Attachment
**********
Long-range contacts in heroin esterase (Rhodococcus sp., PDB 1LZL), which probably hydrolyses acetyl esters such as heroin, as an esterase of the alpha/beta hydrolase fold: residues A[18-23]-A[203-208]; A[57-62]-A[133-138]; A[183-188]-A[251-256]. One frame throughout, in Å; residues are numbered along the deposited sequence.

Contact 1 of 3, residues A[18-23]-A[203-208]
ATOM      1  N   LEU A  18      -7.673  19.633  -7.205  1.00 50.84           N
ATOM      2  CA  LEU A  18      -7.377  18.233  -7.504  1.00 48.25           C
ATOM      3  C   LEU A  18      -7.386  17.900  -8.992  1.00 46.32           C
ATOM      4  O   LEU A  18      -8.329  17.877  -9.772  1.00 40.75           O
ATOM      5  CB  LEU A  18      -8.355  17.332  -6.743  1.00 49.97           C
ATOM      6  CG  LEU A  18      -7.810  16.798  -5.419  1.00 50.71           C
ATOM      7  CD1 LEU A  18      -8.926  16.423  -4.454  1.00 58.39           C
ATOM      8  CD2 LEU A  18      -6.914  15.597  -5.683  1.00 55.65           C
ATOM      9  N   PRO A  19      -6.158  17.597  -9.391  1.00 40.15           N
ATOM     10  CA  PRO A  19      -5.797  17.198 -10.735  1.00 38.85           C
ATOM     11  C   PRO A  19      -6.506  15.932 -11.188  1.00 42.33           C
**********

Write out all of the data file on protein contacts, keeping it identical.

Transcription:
Long-range contacts in heroin esterase (Rhodococcus sp., PDB 1LZL), which probably hydrolyses acetyl esters such as heroin, as an esterase of the alpha/beta hydrolase fold: residues A[18-23]-A[203-208]; A[57-62]-A[133-138]; A[183-188]-A[251-256]. One frame throughout, in Å; residues are numbered along the deposited sequence.

Contact 1 of 3, residues A[18-23]-A[203-208]
ATOM      1  N   LEU A  18      -7.673  19.633  -7.205  1.00 50.84           N
ATOM      2  CA  LEU A  18      -7.377  18.233  -7.504  1.00 48.25           C
ATOM      3  C   LEU A  18      -7.386  17.900  -8.992  1.00 46.32           C
ATOM      4  O   LEU A  18      -8.329  17.877  -9.772  1.00 40.75           O
ATOM      5  CB  LEU A  18      -8.355  17.332  -6.743  1.00 49.97           C
ATOM      6  CG  LEU A  18      -7.810  16.798  -5.419  1.00 50.71           C
ATOM      7  CD1 LEU A  18      -8.926  16.423  -4.454  1.00 58.39           C
ATOM      8  CD2 LEU A  18      -6.914  15.597  -5.683  1.00 55.65           C
ATOM      9  N   PRO A  19      -6.158  17.597  -9.391  1.00 40.15           N
ATOM     10  CA  PRO A  19      -5.797  17.198 -10.735  1.00 38.85           C
ATOM     11  C   PRO A  19      -6.506  15.932 -11.188  1.00 42.33           C